Increments are all the Product Backlog items completed during a Sprint along with the value of all the Product Backlogs finished in previous Sprints. At the end of each Sprint, the items in the Sprint Backlog must be finished and in a useable condition.

Scrum Board

The Scrum board is a visual representation of the status of the project. It is a preferably a physical document where one can see all the items in the Product Backlog, whom are prioritized and the state of each item. This tool is important for daily Scrum meetings as it helps giving the project a certain transparency and simplicity. A whiteboard is often used to represent the Scrum Board. It is split up into few columns to show the status of each task and tasks are represented with post-it notes.

Daily Scrum Meetings

This meeting should be no longer than 15 minutes and is used to synchronize activities and establish what is today's agenda. Each and every member of the development team explains what they did the day before, what they will do to today, do they identify any impediments. [4]

A Burndown Chart. Note the difference between the planned and actual time [11]

Sprint Planning

Is a plan of what work should be done in the Sprint. The goal of the Sprint Planning meeting is to know: "What can be delivered in the Increment resulting from the upcoming Sprint?" and "How will the work needed to deliver the Increment be achieved"[4]

Sprint Retrospective

This meeting serves as an opportunity for the Scrum Team to inspect and improve itself and the Scrum methods the team is using. The Scrum Master is responsible for this meeting to take place. The improvements identified will then be implemented in the next sprint. [4]

Burndown Chart

A Burndown Chart is a graph which estimates the time length of the project. On the Y-Axis is the sum of task estimates of the project and on the X-Axis is the time until the project is finished.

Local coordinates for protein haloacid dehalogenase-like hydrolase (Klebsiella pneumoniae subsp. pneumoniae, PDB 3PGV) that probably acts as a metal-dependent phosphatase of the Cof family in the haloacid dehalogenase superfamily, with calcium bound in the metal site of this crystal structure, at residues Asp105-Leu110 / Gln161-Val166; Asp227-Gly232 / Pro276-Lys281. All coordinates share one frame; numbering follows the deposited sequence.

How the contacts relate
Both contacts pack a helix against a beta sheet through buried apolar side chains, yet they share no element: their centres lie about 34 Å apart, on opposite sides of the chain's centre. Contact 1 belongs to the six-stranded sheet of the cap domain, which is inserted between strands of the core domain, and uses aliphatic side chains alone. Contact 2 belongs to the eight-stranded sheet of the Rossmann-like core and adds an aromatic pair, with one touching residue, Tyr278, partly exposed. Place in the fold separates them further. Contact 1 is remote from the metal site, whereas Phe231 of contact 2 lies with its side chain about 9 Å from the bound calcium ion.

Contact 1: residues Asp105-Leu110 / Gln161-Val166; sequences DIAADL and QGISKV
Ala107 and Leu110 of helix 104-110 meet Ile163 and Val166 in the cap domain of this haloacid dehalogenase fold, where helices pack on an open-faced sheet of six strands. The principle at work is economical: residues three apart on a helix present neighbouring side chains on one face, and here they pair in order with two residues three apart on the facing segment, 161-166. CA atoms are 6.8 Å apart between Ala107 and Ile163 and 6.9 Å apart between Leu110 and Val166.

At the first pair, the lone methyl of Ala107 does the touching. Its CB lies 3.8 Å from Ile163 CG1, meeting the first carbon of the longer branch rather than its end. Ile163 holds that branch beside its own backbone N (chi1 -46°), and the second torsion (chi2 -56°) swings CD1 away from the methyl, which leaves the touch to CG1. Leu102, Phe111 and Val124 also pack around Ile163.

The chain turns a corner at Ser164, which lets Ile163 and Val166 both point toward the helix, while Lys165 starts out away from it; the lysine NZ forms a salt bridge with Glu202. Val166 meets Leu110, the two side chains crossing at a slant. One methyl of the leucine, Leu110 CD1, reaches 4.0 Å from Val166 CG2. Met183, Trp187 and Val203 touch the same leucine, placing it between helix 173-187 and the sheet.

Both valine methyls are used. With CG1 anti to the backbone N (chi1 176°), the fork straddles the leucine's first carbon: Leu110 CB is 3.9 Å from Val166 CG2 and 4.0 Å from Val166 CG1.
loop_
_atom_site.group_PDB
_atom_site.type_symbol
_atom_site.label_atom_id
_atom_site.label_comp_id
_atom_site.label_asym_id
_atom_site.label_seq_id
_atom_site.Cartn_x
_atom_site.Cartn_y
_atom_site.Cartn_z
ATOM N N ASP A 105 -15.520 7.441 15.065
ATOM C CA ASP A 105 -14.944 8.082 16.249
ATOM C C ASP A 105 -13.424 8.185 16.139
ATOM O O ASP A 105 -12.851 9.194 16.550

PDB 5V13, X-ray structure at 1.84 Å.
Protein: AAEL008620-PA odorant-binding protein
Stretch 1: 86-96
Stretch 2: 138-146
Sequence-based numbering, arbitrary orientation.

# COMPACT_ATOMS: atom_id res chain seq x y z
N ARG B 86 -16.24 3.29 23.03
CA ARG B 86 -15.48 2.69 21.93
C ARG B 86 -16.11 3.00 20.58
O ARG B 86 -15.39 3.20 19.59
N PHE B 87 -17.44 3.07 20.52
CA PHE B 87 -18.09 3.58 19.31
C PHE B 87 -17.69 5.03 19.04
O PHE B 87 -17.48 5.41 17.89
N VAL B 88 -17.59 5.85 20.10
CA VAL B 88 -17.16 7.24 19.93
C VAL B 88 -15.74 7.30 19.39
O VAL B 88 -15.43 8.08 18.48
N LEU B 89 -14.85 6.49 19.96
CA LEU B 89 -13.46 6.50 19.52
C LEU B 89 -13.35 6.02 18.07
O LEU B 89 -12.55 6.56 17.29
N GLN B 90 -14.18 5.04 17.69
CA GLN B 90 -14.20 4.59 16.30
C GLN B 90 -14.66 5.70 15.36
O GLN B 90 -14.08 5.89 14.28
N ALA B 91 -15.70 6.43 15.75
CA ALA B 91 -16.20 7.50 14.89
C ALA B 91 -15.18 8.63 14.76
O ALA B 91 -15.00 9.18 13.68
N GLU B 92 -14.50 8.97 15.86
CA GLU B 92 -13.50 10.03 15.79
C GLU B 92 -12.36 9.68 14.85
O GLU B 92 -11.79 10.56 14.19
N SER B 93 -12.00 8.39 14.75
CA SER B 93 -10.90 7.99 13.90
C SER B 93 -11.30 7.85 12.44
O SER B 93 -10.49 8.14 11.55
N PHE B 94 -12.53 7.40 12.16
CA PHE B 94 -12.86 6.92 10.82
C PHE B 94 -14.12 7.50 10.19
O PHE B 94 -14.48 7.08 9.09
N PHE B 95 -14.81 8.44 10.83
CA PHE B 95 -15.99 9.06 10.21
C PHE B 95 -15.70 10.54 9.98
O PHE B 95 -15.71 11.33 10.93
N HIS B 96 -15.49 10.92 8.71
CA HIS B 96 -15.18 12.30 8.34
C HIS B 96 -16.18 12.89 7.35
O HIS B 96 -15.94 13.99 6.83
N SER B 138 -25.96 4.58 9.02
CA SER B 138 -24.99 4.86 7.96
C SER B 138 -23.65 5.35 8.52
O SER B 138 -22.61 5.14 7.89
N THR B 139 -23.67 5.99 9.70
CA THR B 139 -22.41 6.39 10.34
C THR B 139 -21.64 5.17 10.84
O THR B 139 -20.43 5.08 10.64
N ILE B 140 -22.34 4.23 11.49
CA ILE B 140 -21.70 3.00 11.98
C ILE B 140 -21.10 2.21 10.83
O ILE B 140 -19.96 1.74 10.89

The Scrum Process [12]

Once the initial Product Backlog has been made, it is presented to The Development Team and they will hold a Sprint Planning meeting to determine which items should be prioritized, how long the first sprint should last and set a sprint goal. During the sprint, daily meetings are held in order to optimize the efficiency of the team and remove impediments which have occurred during daily operations. These meetings can be beneficial to the individuals in the team as this gives them a status on what was done yesterday and plan what should be done today. If they expect or have had any impediments they can notify their team members during the daily meeting and they can work together on how to resolve the impediment.

The Scrum Board is important as it monitors the progress of the project. On it, the Product Owner can see which tasks are done and which tasks need to be done to finish the project. The progress is then charted as a Burndown Chart which gives an estimate for the completion of the project. The board is continuously updated along with the projects alterations so that it represents the correct information for each daily meeting.

After the Sprint a Sprint Review meeting is held. There the stakeholders and the Development Team come together and review what Increments have been done during the sprint and identify improvements or problems with the items in Product Backlog. These meetings serve mainly as an feedback for the Development Team and to get a overview of the status of the project, which items are done and the remaining tasks of the project. If the Development Team was not able to finish all the items in the Sprint, The team needs to clarify the reason why it is not finished to the Product Owner. The outcome of this meeting is then used as a basis for the next Sprint Plan.

A Sprint Retrospective is then held to improve the overall process of Scrum of the team. Improvements and problems are identified and are implemented/resolved in the next Sprint Plan. After the retrospective the team is finally ready for the next iteration of the project.


Advantages of Scrum method are many. As the Scrum framework is agile in its nature, it is especially effective for software development as it is transparent and keeps a clear goal of what is to be achieved with the project. The advantages of the scrum method are the following[13]:

  • Scrum helps the developer to save time and money
  • Large projects are easy to quantify using Sprints
  • After each Sprint a useable product is present
  • The development of the project is visible, clear and transparent
  • It requires regular feedback from the user
  • Because of the feedback, it is easy to cope with changes in demand
  • Issues are easily resolved in the daily meetings
  • Individual effort is visible through the daily meetings


Although the method is simple and easy to adapt there are some disadvantages that are to be recognized[13]: